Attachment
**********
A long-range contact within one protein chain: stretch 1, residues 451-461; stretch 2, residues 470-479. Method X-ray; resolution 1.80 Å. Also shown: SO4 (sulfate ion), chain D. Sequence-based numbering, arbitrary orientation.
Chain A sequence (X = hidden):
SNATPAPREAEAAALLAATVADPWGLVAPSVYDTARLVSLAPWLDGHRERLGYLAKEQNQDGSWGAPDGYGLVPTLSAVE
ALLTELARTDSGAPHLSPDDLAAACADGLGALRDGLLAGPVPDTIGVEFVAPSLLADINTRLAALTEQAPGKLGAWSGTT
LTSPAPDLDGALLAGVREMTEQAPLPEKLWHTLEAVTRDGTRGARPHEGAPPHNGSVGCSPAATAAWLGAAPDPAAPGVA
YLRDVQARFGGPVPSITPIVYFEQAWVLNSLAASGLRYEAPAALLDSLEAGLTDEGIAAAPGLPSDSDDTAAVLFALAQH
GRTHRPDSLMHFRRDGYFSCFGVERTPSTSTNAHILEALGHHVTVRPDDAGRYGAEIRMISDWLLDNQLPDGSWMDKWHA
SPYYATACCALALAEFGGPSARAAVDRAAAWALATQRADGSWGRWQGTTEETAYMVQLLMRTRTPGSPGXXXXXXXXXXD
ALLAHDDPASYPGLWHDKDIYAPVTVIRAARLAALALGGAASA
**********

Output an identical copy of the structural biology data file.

A long-range contact within one protein chain: stretch 1, residues 451-461; stretch 2, residues 470-479. Method X-ray; resolution 1.80 Å. Also shown: SO4 (sulfate ion), chain D. Sequence-based numbering, arbitrary orientation.
Chain A sequence (X = hidden):
SNATPAPREAEAAALLAATVADPWGLVAPSVYDTARLVSLAPWLDGHRERLGYLAKEQNQDGSWGAPDGYGLVPTLSAVE
ALLTELARTDSGAPHLSPDDLAAACADGLGALRDGLLAGPVPDTIGVEFVAPSLLADINTRLAALTEQAPGKLGAWSGTT
LTSPAPDLDGALLAGVREMTEQAPLPEKLWHTLEAVTRDGTRGARPHEGAPPHNGSVGCSPAATAAWLGAAPDPAAPGVA
YLRDVQARFGGPVPSITPIVYFEQAWVLNSLAASGLRYEAPAALLDSLEAGLTDEGIAAAPGLPSDSDDTAAVLFALAQH
GRTHRPDSLMHFRRDGYFSCFGVERTPSTSTNAHILEALGHHVTVRPDDAGRYGAEIRMISDWLLDNQLPDGSWMDKWHA
SPYYATACCALALAEFGGPSARAAVDRAAAWALATQRADGSWGRWQGTTEETAYMVQLLMRTRTPGSPGXXXXXXXXXXD
ALLAHDDPASYPGLWHDKDIYAPVTVIRAARLAALALGGAASA